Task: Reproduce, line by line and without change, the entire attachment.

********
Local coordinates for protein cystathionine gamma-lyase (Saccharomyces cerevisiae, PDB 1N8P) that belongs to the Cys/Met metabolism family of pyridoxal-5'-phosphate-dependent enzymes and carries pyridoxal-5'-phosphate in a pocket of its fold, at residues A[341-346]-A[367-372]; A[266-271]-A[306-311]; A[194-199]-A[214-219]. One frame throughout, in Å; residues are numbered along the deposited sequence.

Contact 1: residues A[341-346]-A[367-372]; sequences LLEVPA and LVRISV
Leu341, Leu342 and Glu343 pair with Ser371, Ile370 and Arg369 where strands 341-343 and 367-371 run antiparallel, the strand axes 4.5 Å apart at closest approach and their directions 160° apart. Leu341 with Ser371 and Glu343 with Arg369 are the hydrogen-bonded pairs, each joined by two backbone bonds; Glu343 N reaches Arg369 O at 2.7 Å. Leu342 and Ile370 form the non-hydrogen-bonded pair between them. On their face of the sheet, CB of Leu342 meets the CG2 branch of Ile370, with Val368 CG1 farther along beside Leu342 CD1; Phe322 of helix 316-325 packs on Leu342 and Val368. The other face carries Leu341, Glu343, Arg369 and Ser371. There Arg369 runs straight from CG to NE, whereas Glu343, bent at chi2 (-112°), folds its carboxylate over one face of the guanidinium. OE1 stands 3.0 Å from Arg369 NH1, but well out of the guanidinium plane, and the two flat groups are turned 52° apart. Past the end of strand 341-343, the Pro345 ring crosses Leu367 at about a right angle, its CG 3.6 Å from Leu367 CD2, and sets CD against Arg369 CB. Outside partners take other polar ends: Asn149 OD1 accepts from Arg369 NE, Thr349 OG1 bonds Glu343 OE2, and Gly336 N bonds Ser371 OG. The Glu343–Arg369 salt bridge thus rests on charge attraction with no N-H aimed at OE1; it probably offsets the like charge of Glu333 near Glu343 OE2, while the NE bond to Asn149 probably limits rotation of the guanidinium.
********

Local coordinates for protein cystathionine gamma-lyase (Saccharomyces cerevisiae, PDB 1N8P) that belongs to the Cys/Met metabolism family of pyridoxal-5'-phosphate-dependent enzymes and carries pyridoxal-5'-phosphate in a pocket of its fold, at residues A[341-346]-A[367-372]; A[266-271]-A[306-311]; A[194-199]-A[214-219]. One frame throughout, in Å; residues are numbered along the deposited sequence.

Contact 1: residues A[341-346]-A[367-372]; sequences LLEVPA and LVRISV
Leu341, Leu342 and Glu343 pair with Ser371, Ile370 and Arg369 where strands 341-343 and 367-371 run antiparallel, the strand axes 4.5 Å apart at closest approach and their directions 160° apart. Leu341 with Ser371 and Glu343 with Arg369 are the hydrogen-bonded pairs, each joined by two backbone bonds; Glu343 N reaches Arg369 O at 2.7 Å. Leu342 and Ile370 form the non-hydrogen-bonded pair between them. On their face of the sheet, CB of Leu342 meets the CG2 branch of Ile370, with Val368 CG1 farther along beside Leu342 CD1; Phe322 of helix 316-325 packs on Leu342 and Val368. The other face carries Leu341, Glu343, Arg369 and Ser371. There Arg369 runs straight from CG to NE, whereas Glu343, bent at chi2 (-112°), folds its carboxylate over one face of the guanidinium. OE1 stands 3.0 Å from Arg369 NH1, but well out of the guanidinium plane, and the two flat groups are turned 52° apart. Past the end of strand 341-343, the Pro345 ring crosses Leu367 at about a right angle, its CG 3.6 Å from Leu367 CD2, and sets CD against Arg369 CB. Outside partners take other polar ends: Asn149 OD1 accepts from Arg369 NE, Thr349 OG1 bonds Glu343 OE2, and Gly336 N bonds Ser371 OG. The Glu343–Arg369 salt bridge thus rests on charge attraction with no N-H aimed at OE1; it probably offsets the like charge of Glu333 near Glu343 OE2, while the NE bond to Asn149 probably limits rotation of the guanidinium.